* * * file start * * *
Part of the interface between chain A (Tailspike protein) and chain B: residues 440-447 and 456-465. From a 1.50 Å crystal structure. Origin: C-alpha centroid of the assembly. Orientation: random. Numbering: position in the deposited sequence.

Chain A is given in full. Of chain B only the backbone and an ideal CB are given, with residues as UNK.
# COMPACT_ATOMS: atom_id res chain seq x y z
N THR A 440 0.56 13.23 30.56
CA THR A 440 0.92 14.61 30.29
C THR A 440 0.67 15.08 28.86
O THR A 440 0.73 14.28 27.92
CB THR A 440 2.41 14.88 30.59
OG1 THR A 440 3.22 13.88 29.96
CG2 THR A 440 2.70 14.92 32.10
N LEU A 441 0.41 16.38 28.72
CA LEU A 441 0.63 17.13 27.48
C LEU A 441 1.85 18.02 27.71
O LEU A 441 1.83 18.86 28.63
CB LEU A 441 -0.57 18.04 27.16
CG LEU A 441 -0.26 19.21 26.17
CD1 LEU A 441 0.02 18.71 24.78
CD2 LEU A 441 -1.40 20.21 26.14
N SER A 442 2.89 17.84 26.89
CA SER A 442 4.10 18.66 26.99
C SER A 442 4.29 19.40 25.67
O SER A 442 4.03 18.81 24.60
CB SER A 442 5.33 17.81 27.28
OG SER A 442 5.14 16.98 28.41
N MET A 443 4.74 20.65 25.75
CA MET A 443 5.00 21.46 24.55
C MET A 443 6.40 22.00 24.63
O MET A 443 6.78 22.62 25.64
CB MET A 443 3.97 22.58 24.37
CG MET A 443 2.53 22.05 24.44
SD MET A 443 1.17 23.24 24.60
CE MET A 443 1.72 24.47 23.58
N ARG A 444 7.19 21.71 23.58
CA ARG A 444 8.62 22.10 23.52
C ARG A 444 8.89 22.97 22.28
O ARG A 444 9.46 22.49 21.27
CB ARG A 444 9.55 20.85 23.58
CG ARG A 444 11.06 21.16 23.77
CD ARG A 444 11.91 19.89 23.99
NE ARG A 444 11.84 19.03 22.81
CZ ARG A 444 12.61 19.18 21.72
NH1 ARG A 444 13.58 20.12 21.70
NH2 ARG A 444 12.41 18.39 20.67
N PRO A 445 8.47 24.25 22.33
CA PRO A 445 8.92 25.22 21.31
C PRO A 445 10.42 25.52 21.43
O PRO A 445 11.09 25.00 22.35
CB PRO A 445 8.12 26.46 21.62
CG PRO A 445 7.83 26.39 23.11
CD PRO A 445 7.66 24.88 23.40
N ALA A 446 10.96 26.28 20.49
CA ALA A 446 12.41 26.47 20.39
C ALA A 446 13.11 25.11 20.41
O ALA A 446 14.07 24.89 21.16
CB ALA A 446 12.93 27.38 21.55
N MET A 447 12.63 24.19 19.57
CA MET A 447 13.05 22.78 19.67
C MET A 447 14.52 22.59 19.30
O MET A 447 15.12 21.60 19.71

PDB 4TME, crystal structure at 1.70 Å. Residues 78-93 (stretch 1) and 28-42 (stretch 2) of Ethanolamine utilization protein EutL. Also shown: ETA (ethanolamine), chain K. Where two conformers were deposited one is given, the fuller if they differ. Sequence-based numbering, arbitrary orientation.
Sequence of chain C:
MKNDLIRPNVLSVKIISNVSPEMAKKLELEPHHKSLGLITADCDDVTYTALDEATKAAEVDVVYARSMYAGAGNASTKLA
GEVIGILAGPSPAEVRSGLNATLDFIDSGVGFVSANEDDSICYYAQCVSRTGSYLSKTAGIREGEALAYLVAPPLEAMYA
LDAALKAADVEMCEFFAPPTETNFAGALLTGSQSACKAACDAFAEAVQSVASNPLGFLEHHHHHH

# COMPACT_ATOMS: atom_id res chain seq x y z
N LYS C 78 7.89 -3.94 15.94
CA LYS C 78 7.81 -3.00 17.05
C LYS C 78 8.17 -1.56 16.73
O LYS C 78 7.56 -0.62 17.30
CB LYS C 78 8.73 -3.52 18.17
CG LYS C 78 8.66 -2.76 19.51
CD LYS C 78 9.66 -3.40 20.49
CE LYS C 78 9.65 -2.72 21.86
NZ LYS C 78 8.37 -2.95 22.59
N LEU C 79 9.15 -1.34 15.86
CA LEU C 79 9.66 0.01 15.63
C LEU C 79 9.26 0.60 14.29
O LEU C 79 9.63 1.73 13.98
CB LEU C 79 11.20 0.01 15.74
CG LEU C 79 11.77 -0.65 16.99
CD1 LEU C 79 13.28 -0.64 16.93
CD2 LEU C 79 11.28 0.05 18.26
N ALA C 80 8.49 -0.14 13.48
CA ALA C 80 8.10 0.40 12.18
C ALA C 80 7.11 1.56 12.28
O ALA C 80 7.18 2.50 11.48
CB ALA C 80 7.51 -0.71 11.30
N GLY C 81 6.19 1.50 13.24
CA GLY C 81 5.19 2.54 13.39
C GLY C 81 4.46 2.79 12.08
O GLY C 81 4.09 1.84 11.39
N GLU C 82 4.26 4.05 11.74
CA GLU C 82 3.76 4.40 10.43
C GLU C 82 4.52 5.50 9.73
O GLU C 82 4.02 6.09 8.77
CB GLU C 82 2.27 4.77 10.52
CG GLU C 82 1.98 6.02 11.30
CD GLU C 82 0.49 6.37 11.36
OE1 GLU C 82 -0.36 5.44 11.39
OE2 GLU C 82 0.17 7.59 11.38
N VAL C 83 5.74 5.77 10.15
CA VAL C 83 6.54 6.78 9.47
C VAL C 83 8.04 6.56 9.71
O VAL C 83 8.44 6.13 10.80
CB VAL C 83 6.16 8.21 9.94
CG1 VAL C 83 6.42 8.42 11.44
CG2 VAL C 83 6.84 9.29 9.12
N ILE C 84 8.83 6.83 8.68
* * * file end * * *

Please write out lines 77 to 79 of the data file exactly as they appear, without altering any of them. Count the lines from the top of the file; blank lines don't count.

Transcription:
C LEU C 79 9.26 0.60 14.29
O LEU C 79 9.63 1.73 13.98
CB LEU C 79 11.20 0.01 15.74